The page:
Whenever you look for information on the internet (or anywhere else for that matter) to find information about how to move home safely have you ever noticed that everything appears to be centred on your belongings and not you?
I have, and this is why I thought it was about time someone put out a few tips on how you can keep you and your family safe when you’re moving overseas. After all, at this stage your belongings are already being taken care of by the experts!
Prior to your Move
Wherever possible make sure you can contact a medical facility of some sort at your new destination. Depending on where you intend to move, will depend on the facilities open to you. If you’re in anyway worried about this, contact your local embassy.
Remember, prevention is better than a cure.
You should also make sure your money is safe before you move. I understand there are a million things to remember but sorting out your bank accounts and making sure you have access to cash as and when you need it should be top of your to-do list.
If the country you’re moving to is not English speaking, get yourself some lessons before you go. Not only will knowing some of the language (at least the basics) make every-day life easier, it will also mean that you’re capable of showing some respect to the locals, and you won’t stand out quite so much as “new-comers”.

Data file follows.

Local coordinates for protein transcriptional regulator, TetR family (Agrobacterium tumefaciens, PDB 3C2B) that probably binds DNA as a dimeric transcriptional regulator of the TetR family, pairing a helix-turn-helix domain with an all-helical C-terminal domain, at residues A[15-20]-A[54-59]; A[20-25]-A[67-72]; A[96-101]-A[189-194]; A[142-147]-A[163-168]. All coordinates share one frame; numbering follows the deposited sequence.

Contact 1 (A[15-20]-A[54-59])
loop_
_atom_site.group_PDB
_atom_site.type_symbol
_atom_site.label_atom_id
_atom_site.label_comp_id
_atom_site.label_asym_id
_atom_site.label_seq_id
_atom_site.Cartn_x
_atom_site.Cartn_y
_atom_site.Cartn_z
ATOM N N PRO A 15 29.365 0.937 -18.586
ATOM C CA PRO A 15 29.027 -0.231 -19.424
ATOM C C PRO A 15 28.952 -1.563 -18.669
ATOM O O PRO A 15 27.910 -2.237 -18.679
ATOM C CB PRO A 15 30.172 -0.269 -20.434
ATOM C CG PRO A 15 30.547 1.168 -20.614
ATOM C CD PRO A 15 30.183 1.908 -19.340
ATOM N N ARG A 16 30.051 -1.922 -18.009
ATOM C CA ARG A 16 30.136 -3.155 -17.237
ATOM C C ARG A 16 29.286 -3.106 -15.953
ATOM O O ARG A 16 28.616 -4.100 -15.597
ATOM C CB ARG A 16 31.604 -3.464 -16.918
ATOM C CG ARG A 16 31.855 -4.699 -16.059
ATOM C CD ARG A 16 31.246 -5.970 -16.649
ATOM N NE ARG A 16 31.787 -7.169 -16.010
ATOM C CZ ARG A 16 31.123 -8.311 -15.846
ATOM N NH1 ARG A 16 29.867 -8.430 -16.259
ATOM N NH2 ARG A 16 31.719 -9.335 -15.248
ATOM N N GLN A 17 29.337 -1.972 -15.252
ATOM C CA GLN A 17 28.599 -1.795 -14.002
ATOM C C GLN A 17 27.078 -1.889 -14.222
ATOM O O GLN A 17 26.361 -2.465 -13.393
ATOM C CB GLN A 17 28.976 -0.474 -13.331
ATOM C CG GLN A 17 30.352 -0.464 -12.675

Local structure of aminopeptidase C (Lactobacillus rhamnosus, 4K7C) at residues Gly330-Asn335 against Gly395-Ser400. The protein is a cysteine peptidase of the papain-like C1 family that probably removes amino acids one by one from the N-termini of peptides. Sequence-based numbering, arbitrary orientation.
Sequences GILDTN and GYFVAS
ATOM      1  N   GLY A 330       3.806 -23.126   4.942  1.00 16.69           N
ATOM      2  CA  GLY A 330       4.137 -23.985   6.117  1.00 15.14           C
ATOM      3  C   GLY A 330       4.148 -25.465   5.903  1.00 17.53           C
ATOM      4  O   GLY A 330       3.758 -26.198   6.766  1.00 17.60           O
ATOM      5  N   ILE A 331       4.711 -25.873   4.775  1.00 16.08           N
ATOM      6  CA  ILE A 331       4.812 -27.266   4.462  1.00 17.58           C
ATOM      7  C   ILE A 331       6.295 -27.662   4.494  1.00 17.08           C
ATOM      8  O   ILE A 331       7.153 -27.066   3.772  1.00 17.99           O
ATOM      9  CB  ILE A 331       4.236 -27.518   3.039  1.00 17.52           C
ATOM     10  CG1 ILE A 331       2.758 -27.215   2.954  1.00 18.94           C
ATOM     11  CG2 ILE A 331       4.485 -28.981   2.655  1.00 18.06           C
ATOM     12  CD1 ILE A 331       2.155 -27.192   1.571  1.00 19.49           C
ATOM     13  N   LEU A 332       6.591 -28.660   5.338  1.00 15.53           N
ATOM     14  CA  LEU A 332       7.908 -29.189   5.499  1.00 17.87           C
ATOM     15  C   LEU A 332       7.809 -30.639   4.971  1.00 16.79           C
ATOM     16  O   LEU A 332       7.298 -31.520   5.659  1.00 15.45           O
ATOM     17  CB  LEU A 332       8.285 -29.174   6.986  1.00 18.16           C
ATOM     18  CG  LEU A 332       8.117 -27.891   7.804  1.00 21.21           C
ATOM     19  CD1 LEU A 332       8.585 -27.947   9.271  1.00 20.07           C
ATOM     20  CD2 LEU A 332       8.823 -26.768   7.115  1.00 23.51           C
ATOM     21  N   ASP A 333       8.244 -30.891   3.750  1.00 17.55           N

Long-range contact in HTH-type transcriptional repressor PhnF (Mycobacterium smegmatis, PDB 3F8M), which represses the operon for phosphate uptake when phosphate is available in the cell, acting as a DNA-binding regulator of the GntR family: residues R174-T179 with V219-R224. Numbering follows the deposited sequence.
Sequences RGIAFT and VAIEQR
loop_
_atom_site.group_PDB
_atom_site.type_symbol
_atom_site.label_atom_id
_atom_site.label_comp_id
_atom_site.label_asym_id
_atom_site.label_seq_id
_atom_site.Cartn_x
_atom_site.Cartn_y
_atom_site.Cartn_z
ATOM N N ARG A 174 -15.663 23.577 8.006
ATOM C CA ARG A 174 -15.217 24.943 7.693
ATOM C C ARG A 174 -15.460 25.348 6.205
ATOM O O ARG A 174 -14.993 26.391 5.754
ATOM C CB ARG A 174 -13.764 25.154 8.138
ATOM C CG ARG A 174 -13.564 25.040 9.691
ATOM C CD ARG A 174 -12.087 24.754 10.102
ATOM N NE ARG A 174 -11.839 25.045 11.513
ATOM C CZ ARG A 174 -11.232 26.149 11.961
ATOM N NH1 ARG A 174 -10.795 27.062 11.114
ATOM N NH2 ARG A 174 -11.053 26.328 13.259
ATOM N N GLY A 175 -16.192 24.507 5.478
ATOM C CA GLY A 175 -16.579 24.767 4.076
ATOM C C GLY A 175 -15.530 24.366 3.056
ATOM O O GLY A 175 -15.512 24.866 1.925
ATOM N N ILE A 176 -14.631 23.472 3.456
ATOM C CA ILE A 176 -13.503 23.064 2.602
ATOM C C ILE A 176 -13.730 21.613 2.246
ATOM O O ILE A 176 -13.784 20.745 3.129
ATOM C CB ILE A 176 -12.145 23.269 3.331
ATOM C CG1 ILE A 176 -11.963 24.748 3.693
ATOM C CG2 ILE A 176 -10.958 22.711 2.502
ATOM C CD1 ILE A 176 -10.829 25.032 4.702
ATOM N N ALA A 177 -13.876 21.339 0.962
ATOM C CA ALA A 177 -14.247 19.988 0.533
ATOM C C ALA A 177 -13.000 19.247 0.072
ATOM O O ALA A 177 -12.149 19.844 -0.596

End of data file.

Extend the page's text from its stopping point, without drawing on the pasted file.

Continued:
On the Day of Your Move
Whilst no-one will wittingly move to another country they don’t feel comfortable with, there are things you do at “home” that you take for granted and may not think about when you’re in the middle of a move. Think about these questions:
Do you get dressed up just to go the supermarket?
Do you leave your handbag or wallet on show when you’re out?
Do you always wear the complete contents of your jewellery box?
The answer to all of these is probably no, in which case, the same applies when you’re on the way to your new country. The trick is to look like you belong. Unfortunately there are undesirables no matter where you live and if you forget all the little precautions you do without thinking in your home country, you could turn yourself into a target for petty crime.
The First Day You Arrive
For the first few days you’re likely to spend some time getting used to your new home. However, if you’re making your own way from an airport for instance, if you’re in a hire car remove the sticker from the back of the screen (as much as they may not like it).
Ensure you make use of the security you have in your new home, at least for the first few days. You need time to adjust and if you are being watched, you need to make sure they know you’re no push over!
All in all, I’m not trying to scare you into thinking you’ve made a mistake. After all, I have been living away from my home country for almost 7 years now without a problem. The points above are pretty much common sense but, they can be forgotten when you’re going through the stress of a move.
Author: Julie Coburn